VA claims take about six months
Veterans filing disability claims with the Veterans Affairs Department wait for an average of almost six months for a response — about six times longer than is typical in the private sector.
Pending disability claims with the VA take an average of 177 days to process, according to VA records. For some, the wait time is almost a year.
And for veterans appealing a decision on a claim, the average wait time is 657 days.
For people filing disability claims with insurance companies, about 75 percent to 80 percent of claims are handled within 30 days, said America’s Health Insurance Plans, a trade organization. Federal law requires disability claims with private insurers to be settled within 45 days, although extensions of 30 days or longer are possible.
“The backlog issue is not going to go away until the federal government rolls up its sleeves and takes a serious look at expediting the resolution of claims,” said Luz Rebollar, a national service officer with AMVETS who guides veterans through the VA claims process.
The biggest factor in the growing backlog is the increased number of veterans using the system. The VA processed almost 775,000 claims last year, pushing the backlog total to about 600,000.
With the VA expecting 800,000 claims this year, in part because of the thousands of troops returning from service in Iraq and Afghanistan, the problem is poised to get worse before it gets better, said Dan Bertoni, the Government Accountability Office’s acting director of education, work force and income security issues.
“We had a claims system that didn’t work well in peacetime, and it’s certainly showing strain now,” Mr. Bertoni said.
The VA issues more than $24 billion in benefits annually to more than 2.7 million veterans. Basic benefits range from $115 to almost $2,500 per month.
The VA says it’s unfair to compare processing times with that of the private sector because the department must prove that the injury or ailment was service-related — a complex process that includes many hurdles beyond its control.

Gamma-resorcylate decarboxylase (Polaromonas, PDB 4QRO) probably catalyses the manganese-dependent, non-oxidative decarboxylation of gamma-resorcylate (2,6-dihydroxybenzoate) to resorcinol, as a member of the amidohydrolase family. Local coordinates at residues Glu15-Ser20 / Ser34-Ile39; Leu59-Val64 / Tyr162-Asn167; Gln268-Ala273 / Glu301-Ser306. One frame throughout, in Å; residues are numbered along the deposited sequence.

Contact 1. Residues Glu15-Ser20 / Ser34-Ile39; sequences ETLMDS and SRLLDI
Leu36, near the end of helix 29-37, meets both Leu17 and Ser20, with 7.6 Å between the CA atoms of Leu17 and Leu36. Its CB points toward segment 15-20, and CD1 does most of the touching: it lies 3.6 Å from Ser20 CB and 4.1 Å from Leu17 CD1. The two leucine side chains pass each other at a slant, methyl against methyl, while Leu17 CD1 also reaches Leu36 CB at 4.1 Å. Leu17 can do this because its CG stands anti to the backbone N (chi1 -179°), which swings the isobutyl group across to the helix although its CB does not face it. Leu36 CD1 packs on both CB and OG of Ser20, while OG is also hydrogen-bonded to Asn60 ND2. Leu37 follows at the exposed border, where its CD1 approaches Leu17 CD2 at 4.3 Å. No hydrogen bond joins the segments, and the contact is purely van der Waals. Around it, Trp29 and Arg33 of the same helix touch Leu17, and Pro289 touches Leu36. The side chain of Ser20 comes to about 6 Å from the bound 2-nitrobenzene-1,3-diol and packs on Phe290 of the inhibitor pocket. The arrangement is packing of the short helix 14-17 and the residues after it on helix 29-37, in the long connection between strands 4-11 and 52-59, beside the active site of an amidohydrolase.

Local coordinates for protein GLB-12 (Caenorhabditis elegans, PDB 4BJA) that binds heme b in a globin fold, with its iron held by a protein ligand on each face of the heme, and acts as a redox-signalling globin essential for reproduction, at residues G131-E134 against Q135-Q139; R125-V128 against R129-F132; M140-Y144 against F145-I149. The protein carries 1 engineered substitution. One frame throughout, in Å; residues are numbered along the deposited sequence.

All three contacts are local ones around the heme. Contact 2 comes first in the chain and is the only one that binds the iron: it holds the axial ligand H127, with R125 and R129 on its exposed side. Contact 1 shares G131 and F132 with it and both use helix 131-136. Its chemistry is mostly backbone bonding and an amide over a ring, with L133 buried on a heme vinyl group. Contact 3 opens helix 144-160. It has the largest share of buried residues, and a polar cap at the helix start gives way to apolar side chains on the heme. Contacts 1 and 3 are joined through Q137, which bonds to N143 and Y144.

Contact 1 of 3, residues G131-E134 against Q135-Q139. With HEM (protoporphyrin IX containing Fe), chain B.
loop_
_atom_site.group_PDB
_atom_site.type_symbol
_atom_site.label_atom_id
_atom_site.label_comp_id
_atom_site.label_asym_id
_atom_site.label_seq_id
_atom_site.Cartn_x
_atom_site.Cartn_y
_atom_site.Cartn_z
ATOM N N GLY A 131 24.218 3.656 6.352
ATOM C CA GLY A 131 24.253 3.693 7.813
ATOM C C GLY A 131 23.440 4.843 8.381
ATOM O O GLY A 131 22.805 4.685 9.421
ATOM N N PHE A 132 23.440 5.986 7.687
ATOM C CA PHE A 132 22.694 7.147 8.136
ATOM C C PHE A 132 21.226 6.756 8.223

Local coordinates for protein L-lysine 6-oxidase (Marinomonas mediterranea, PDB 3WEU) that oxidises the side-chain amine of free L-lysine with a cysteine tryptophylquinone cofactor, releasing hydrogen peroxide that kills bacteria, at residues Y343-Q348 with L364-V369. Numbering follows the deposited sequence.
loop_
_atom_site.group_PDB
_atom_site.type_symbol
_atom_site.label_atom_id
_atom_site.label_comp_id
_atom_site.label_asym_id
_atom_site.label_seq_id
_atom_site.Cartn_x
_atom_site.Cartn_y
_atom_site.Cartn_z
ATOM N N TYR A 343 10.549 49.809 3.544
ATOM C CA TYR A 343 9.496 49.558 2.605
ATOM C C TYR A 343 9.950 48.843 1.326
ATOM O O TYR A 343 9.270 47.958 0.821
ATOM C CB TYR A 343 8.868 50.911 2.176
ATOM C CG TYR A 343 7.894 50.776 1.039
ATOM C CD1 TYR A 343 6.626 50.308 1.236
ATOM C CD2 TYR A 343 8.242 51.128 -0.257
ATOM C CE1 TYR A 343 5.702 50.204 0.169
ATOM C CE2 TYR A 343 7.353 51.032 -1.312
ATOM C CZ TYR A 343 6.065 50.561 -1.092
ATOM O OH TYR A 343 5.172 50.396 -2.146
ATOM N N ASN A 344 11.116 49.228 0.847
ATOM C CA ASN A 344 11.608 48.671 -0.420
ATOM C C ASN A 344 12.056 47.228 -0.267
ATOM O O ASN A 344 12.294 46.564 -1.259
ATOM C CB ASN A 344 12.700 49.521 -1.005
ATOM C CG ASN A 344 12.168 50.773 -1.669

The types of injuries suffered by troops, particularly in Iraq and Afghanistan, also are difficult to evaluate. These claims can involve post-traumatic stress disorder and environmental and infectious disease risks.
And claims are becoming increasingly complex, as veterans include more potential disabilities per request than in the past, with each requiring a separate evaluation and rating, the VA says.
Some claims involve injuries or ailments that are decades old, further complicating the evaluation process.
“There is a large block of time involved in all of this evidencegathering,” said Ronald Aument, the VA’s deputy undersecretary for benefits.
Still another problem is the VA’s difficulty in obtaining medical records and other evidence from the Defense Department, which uses a different computer system, requiring medical records to be physically delivered.
The agency says it’s working to reduce the appeals processing times by paying greater deference to decisions made at the appeals level.
The VA also plans to hire 400 additional claims specialists by summer to help chip away at the backlog. Mr. Aument says his goal is to reduce the average wait time for claims to 160 days by the end of fiscal 2007, which ends Sept. 30.
“Once these additional people come fully trained and productive, then I’m confident we’ll make a major dent in the backlog,” he said.
Mr. Aument said the agency’s long-term target for processing a claim is 125 days. Speeding up the process anymore would require changes in laws that would cut corners and “infringe on veterans rights.”
That’s not fast enough for some on Capitol Hill.
“No veteran should have to wait six months or a year for their claim to be decided and then endure an appeal that adds another year or two,” said Rep. Doug Lamborn, Colorado Republican, at a House Veterans Affairs subcommittee hearing in March about the claims backlog. “For some veterans, this is not mere inconvenience, it is financial and potentially emotional disaster.”
In a report submitted at the same hearing and to other congressional panels about the VA’s claims backlog, the GAO said the backlog problems “may lie in more fundamental reform of the VA’s disability compensation program.”
The GAO suggests that the VA update its 62-year-old criteria for awarding disability claims, which the agency says often results in claimants being classified as “disabled” when they wouldn’t be in the private sector. It also said the VA also could streamline the process by overhauling the structure and division of labor among field offices, which had caused wait times to vary greatly for veterans in different cities and regions.
“There are some management and program design problems that have to be addressed before the backlog issue is to be solved,” Mr. Bertoni said.